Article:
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Celebrating Disability Employment Awareness Month with Bill Casson

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Alyssa Hurst

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Bill Casson headshot

Bill Casson has only worked at the University of Denver for 10 months, but in that short time, he’s seen the University advance its work in digital accessibility and made his own mark on that work.

As digital accessibility specialist for DU’s IT Department, Casson inspects existing technology, tools and processes to dismantle barriers for employees and students with disabilities. Though he began his schooling and career in computer science and software, he quickly pivoted to accessibility work, putting his skills to use at CU Boulder, Charter Communications and Hilton.

In celebration and recognition of Disability Employment Awareness Month, Casson, who identifies as blind, shared with the DU Newsroom details about his work, the progress he’s seen and what still needs to be done.

Why is digital accessibility work important to you? Why did you want to put your efforts there?

Well, actually, none of my schooling was in that direction. My schooling has all been in computer science. Obviously, as a blind person, I do have an interest in accessibility and making things accessible and reducing those barriers for everyone. I have to deal with them and I'd rather not, and I'm sure there are other people also would rather not. So, part of this is to help get rid of those barriers for our students and staff, [so they can] get to all the resources the University has.

Can you explain what that work entails? What you do on a day-to-day basis?

A lot of it is auditing, such as going through and testing different websites and services for accessibility and usability. One of the first things I did was Kronos, and then I’ve done things like Cornerstone and tested some of the potential portal replacements for that project. I’m currently in the process of evaluating some of the options we have for project management system replacement. That is in progress. Some of it is doing research, and some of it is advising people and working with people to remediate issues.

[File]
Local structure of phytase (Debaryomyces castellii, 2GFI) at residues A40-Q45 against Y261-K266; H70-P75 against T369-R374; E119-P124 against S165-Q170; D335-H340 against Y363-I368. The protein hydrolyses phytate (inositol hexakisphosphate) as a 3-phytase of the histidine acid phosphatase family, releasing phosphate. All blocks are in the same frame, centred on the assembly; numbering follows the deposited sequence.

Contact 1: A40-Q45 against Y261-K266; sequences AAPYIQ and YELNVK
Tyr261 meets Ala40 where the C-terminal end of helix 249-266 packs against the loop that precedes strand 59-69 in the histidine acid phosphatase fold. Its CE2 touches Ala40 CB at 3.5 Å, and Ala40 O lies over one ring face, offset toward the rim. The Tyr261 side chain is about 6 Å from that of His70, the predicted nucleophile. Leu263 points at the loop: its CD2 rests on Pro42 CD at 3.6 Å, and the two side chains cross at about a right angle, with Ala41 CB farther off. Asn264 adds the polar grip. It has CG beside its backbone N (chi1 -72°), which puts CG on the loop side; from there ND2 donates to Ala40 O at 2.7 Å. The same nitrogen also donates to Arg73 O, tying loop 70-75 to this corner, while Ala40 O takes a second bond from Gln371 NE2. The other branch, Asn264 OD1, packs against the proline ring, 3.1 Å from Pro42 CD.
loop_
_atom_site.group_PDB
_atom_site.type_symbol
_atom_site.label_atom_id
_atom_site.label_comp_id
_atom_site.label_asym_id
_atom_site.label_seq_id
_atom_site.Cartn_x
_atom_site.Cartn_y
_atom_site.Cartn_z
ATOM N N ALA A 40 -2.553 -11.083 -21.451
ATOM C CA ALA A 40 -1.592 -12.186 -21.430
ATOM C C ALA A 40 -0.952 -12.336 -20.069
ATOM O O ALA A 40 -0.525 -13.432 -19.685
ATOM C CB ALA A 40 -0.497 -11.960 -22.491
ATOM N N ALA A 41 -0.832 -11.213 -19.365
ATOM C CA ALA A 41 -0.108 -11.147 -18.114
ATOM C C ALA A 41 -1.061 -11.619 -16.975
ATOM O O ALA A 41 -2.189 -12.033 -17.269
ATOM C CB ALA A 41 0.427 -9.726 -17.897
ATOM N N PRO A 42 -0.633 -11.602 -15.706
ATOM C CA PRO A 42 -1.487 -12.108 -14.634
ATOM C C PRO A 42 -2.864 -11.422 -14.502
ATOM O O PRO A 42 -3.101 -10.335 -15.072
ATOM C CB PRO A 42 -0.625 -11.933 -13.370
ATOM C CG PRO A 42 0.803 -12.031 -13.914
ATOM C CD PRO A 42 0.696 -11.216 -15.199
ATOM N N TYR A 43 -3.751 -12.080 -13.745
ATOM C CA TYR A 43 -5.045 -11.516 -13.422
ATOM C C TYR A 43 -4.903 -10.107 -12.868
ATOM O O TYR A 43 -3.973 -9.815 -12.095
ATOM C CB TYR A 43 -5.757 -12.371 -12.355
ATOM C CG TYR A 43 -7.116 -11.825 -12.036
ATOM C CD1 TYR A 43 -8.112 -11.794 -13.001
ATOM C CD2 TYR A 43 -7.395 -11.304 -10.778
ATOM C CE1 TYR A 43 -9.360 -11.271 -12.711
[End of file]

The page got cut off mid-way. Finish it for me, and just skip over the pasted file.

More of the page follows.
What progress have you seen during your career in terms of making workplaces more accessible?

There’s definitely been more and more emphasis on accessibility. People are starting to believe that it’s something they should be doing. There’s also been a lot of legal stuff going on, making it more and more obvious that they have to do that and that there will be consequences for not doing it. So that’s definitely part of it as well. And so, as the years progress, more and more companies and industries are starting to try to comply with that. The government’s starting to require it more. So, things like that.

What about DU specifically? You’ve been here 10 months. How much work needed to be done when you arrived and how much has been accomplished?

Well, lots of work [needed] to be done; lots of work still [needs] to be done. But being able to evaluate some of the products before we decide on what we’re buying has been great. There’s been a couple of different situations where our testing has impacted our choices, so it’s great to see that that’s happening.